To improve our understanding of non-adherent behaviour, a larger sample size may enable mapping of self-reported non-adherence with observed adherence patterns to find unintentional non-adherence. It has been suggested that multiple self-report tools would be required to detect all the different types of non-adherence.31 Determination of non-adherence subtype might be particularly relevant with respect to topical ocular medications due to the added complexity of administering drops from a bottle which may not only be difficult to achieve but also restricts the ability to use the packaging as a reminder. In contrast, patients report that when using tablets from a ‘blister pack’, the empty ‘blister’ can act as a visual reminder that the intended dose has been administered, or tablets can be transferred into dosing boxes to aid the memory. Such visual cues or practical remedies are not possible with a bottle of drops.
Given the different reasons for suspected non-adherence and likely demand for different remedial intervention strategies, it is important that clinicians identify non-adherence and establish the reason(s).32 No predictors to aid early detection of patients likely to be non-adherent were identified in this study. Thus, discussion between patient and clinician is essential, as recommended by UK national guidelines, in all cases.33 Patients who are not confident with drop administration or have manual dexterity disabilities may require the use of a dosing aid. Patients who struggle with forgetfulness may require an electronic dosing reminder or help to establish use of drops as part of a daily routine. It is also important to appreciate that while patients are asked to use travoprost every evening to achieve greater daytime efficacy and a narrower range of 24-h pressure fluctuation,1 some data have indicated that the effects of travoprost may last as long as 84 h postdose.34, 35 Thus, the frequency of dosing may be less imperative for patients using travoprost, although until the consequences of non-adherence and the intervals between dosing of travoprost (or any ocular hypotensive) are established, clinicians advocate a once-daily evening application of travoprost. Clinicians may also consider giving more education about drop application techniques and consequences of non-adherence or simplifying dosing regimens.36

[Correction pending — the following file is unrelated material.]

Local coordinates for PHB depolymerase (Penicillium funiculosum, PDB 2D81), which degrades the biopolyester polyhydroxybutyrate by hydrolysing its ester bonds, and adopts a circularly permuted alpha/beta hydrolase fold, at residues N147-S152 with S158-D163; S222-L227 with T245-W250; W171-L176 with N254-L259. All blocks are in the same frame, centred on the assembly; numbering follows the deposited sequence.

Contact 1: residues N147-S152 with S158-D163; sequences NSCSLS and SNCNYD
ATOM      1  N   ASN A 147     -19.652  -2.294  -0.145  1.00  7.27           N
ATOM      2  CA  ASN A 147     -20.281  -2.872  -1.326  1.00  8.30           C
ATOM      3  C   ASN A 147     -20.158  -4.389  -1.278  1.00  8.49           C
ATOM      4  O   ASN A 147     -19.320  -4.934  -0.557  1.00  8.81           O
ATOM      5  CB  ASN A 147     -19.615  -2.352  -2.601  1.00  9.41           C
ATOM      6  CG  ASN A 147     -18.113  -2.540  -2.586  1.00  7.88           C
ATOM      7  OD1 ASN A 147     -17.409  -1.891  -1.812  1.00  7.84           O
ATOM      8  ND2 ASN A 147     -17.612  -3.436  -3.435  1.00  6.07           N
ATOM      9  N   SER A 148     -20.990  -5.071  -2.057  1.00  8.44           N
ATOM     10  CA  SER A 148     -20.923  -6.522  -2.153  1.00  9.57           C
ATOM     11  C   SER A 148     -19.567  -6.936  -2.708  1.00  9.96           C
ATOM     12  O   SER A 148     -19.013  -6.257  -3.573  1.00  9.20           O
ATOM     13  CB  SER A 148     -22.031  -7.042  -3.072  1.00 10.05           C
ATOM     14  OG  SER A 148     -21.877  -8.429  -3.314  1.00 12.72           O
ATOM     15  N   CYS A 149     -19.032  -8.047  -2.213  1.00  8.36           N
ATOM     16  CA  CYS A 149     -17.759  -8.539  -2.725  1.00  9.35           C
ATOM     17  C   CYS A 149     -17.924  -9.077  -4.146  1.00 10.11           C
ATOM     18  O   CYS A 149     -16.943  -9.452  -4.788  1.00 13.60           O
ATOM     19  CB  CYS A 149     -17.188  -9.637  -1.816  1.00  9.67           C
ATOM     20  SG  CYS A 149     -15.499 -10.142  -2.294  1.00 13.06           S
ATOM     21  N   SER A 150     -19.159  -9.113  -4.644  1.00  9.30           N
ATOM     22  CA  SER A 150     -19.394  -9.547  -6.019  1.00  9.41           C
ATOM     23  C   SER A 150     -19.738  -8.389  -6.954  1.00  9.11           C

If following discussion with the patient, long-term adherence to eye drop therapy is not feasible, selective laser trabeculoplasty (SLT)29, 37, 38 may be an option as it is less invasive than incisional surgical options. However, it should be acknowledged that SLT is not universally efficacious or available and many patients have a preference for topical medication.
The risks associated with poor adherence are well documented; however, predictors of non-adherence have been elusive and as expected, none were identified from basic demographic data. No significant decline in adherence with duration of prescribing was identified in this study; however, further work with a larger sample size is necessary to confirm this finding. Information regarding the magnitude and types of non-adherence to glaucoma therapy are limited; thus, adherence interventions grounded in evidence are lacking. This study demonstrated the magnitude of non-adherence and the type of non-adherent behaviour observed with travoprost and provides an evidence based on which to design future interventions to improve adherence. Application of this categorisation approach to describe adherence behaviour with other medicines for the treatment of long-term conditions may be appropriate. Further work is necessary to aid health-care practitioners in eliciting information from patients about their adherence behaviour. A better understanding of non-adherence will enable the provision of appropriate support to be focused on vulnerable individuals.
We thank Sally Edmunds, Donna Fisher, Corinne Haynes, Karen Le Grys and Naomi Waller, for their work collecting data and Tony Dyer (Norfolk Clinical Trials Unit) for designing the software programme to calculate adherence. We also thank Barbara Talbot and Michael Cudby for their contribution to the project as patient and public representatives.